I love going up to the mountains in the Winter to try my hand at snowboarding for a day. But since I only make it up once a season, I'm far from an expert snow bunny. In fact, I spend much of the time making it precariously down the easiest of slopes, tumbling and scooting along the way.
Even though next-day sore muscles are always a painful reminder about how much I have yet to learn, I love the feeling of gliding down a mountainside. But while skiing and snowboarding are fun ways to exercise and burn calories, the sports can seem intimidating if you don't know what to expect.
Preparing for the mountains is essential to making sure you have a safe and fun time, so if you are a snowboarding or skiing newbie looking to hit the (gentle) slopes, check out some of my tips for beginners after the break.
- Do your pretrip exercises. Before your trip, add some strength-training and balance exercises to your fitness routine so you can be the best you can be while making your way down the slopes. I also suggest adding push-ups, too, especially if you're boarding. A little extra upper body strength will help you get back up after a tumble.
- Bring snacks. Many times the type of food offered at restaurants on the mountain can mean choosing between greasy fries or greasier pizza, so if you're looking for a quick refuel remember to bring some energy-boosting snacks like granola or protein bars along with you.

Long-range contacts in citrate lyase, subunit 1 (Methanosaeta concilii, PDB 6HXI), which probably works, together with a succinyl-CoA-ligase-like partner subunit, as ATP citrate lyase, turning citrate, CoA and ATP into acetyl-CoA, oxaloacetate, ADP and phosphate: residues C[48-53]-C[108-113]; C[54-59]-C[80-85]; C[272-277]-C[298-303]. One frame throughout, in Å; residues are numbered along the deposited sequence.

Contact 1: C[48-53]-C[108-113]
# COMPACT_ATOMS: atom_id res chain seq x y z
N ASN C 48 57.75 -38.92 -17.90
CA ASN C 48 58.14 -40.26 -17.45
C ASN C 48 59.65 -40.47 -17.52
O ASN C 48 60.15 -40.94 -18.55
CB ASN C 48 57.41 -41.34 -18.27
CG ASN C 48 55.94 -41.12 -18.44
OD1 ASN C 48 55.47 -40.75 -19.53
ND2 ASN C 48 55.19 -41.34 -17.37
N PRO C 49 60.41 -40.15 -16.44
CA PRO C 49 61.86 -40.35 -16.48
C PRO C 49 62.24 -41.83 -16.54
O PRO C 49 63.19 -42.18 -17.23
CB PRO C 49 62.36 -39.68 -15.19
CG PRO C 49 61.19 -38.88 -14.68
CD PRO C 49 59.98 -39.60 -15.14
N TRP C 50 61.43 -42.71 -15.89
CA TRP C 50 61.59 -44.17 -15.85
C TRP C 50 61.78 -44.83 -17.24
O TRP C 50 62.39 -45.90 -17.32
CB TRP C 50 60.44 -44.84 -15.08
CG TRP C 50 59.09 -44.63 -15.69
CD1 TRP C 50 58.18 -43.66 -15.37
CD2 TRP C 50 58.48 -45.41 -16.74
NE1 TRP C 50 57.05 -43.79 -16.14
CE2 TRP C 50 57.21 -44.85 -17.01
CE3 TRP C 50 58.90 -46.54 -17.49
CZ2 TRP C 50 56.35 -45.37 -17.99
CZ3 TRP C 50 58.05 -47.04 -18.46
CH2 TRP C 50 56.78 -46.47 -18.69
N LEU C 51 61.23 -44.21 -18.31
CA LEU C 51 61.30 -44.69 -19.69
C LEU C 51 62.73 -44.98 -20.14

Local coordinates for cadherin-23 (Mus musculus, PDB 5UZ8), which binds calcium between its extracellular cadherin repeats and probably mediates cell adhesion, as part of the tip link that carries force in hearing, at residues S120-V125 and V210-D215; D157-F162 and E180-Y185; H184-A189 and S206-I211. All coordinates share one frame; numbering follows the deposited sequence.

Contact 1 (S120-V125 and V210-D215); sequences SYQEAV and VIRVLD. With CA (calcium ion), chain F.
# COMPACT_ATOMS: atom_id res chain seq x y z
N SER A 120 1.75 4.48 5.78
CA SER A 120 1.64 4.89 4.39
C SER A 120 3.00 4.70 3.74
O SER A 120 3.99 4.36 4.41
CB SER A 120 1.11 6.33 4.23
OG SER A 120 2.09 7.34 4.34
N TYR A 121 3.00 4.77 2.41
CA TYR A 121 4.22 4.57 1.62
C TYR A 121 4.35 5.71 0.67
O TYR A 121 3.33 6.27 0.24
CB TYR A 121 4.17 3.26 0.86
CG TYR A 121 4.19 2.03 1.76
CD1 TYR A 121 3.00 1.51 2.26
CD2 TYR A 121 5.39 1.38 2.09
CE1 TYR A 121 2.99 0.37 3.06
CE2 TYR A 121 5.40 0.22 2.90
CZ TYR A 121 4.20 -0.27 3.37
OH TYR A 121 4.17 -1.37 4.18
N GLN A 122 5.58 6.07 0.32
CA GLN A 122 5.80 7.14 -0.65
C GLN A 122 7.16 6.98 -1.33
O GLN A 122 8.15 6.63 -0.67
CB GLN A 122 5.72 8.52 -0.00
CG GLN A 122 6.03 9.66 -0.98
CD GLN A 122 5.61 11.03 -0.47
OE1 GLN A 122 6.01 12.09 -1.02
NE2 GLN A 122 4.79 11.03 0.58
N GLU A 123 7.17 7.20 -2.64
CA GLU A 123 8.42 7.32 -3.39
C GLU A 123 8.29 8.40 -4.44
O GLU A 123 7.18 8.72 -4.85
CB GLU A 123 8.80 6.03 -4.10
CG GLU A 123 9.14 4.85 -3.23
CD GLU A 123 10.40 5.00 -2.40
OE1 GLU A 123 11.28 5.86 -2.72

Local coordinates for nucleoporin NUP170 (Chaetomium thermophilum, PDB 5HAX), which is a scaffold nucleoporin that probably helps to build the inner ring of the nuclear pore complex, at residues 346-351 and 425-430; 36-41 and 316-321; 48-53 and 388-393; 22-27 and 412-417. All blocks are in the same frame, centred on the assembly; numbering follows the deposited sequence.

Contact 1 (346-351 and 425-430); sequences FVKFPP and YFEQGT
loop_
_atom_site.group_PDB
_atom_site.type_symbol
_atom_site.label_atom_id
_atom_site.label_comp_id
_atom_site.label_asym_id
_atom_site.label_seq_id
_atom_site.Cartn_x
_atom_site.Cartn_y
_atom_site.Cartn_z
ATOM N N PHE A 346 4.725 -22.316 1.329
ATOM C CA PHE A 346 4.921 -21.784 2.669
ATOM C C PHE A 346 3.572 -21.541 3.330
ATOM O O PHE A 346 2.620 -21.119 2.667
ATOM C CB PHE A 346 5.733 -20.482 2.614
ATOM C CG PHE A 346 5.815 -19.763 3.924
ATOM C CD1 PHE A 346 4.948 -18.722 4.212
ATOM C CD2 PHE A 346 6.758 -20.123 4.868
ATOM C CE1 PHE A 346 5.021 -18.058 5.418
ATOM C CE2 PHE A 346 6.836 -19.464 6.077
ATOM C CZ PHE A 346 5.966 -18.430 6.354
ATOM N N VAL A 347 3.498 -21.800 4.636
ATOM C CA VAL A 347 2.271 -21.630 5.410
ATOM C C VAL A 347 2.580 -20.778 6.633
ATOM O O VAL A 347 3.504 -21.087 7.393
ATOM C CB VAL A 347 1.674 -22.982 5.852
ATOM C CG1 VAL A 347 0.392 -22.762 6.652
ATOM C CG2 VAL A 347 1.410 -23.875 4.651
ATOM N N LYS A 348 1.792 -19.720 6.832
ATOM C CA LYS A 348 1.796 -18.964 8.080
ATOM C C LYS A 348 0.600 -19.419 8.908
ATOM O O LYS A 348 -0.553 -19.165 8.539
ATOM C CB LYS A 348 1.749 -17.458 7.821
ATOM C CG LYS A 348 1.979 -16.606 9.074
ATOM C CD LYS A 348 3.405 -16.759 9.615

- Bundle up, but not too much. Even though it's cold, exercising in the snow means your body will get warmer as your session goes on, so don't wear too many clothes underneath your ski gear. Check the conditions before you head out, and if you are unsure, take an extra layer — you can always leave it in a locker once you're at the resort if you end up being too hot.
- Fall correctly. I am constantly reminding myself to not use my hands and outstretched arms to break my fall, since it can lead to serious wrist injury. Instead, try to fall on your side to disperse the impact and as an extra precaution you may want to invest in a ski helmet before you go.
- Take a lesson. If you are completely new to the sport and aren't going with someone who can teach you, taking lessons is a must. You'll be able to get one-on-one attention and practice correct form before taking on the trails for yourself.
Snowboarding or skiing enthusiasts, have any more tips for first-timers?